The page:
North/South divide income gap narrows for contractors
Contractors working outside London can expect to earn on average £109,000 per year, just 6% less than their London-based counterparts who earn on average £117,000 – a far smaller earnings gap than that of permanent employees working in the same regions. ONS figures for permanent employees equates to £27,119. The good news has been revealed by Contractor Financials, which specialises in providing independent financial advice to contractors and freelancers, and sought to mine data from a cross section of 500 contractors who the company has advised in the past year.
Research among its client base also highlighted that those turning to contracting have become younger since the credit crunch with over half of all contractors aged between 30 and 40; today, a 26 year-old contractor is likely to earn £85,341 and can expect to see this increase by nearly 31% to £111,895 by the time they turn 30.
Commenting on the startling gap between permanent and contracting income as well as the earning power of younger contractors, Sat Singh, CEO of Contractor Financials said: “The North South divide is often a topic of hot discussion but our data makes pleasant reading for those contractors working in the North – they are certainly not lagging behind when it comes to their income. And of course, what this means is that they can expect a better quality of life with more disposable income. With lower living costs and house prices, those contractors living in the North can expect to secure a property for 30% less than those in London and the South.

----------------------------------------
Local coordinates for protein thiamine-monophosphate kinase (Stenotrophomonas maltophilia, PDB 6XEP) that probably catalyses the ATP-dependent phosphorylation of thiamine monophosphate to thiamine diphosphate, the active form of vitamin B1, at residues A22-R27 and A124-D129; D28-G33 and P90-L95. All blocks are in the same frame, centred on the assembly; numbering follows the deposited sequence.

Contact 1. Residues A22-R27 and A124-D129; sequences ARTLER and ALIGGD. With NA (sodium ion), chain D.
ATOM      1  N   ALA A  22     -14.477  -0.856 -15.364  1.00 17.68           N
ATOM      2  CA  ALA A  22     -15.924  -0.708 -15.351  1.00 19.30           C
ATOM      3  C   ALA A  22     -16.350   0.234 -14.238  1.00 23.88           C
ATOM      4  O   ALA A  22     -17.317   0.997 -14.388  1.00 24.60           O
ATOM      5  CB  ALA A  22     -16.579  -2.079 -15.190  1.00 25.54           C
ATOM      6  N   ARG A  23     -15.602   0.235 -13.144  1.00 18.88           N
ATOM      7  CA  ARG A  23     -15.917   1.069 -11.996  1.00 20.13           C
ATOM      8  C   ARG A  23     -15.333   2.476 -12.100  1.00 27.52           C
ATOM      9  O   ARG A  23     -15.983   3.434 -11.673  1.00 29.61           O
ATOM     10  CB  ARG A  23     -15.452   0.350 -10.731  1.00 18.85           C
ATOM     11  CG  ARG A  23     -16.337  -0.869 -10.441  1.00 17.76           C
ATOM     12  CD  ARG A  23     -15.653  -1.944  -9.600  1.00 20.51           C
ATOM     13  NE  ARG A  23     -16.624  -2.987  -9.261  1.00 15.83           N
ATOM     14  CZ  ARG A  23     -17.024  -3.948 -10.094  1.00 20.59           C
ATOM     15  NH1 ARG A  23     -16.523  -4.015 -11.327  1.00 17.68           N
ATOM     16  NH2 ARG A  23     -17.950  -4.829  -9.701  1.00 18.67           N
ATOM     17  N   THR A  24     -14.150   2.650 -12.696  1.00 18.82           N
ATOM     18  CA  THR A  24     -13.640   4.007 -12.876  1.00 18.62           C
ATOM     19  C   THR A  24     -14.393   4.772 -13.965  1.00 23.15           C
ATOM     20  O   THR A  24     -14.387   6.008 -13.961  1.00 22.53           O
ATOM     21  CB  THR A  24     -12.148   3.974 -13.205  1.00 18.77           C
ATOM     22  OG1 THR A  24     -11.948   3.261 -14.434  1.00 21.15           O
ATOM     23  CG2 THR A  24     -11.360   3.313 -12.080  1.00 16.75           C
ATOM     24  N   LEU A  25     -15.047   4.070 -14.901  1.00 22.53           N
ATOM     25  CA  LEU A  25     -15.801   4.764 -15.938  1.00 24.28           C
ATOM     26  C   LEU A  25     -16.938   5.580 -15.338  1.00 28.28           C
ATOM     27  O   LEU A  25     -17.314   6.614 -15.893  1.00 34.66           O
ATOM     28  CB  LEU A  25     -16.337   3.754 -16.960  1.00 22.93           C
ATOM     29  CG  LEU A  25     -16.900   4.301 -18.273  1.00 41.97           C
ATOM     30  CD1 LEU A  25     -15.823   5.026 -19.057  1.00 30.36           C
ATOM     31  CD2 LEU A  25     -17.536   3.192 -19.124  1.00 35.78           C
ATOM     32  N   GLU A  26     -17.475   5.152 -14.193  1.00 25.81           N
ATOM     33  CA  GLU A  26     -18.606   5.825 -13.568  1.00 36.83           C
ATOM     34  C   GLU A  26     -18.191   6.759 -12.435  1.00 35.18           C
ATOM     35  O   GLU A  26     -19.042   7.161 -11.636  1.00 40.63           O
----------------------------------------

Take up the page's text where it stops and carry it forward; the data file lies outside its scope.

“Today there are some 1.75 million contractors and freelancers working in the UK and this trend is set to continue as workers acknowledge the benefits of working for themselves and are choosing to take the plunge from permanent employment and become freelance and the figures speak for themselves.
“However, this group of workers are still not getting the recognition and help needed from Government when it comes to those benefits enjoyed by permanent employees. Pensions, mortgages and insurance are some of the areas which Government still needs to address if they are committed to supporting this flexible group of workers who are adding real value to UK plc rather than penalising them.”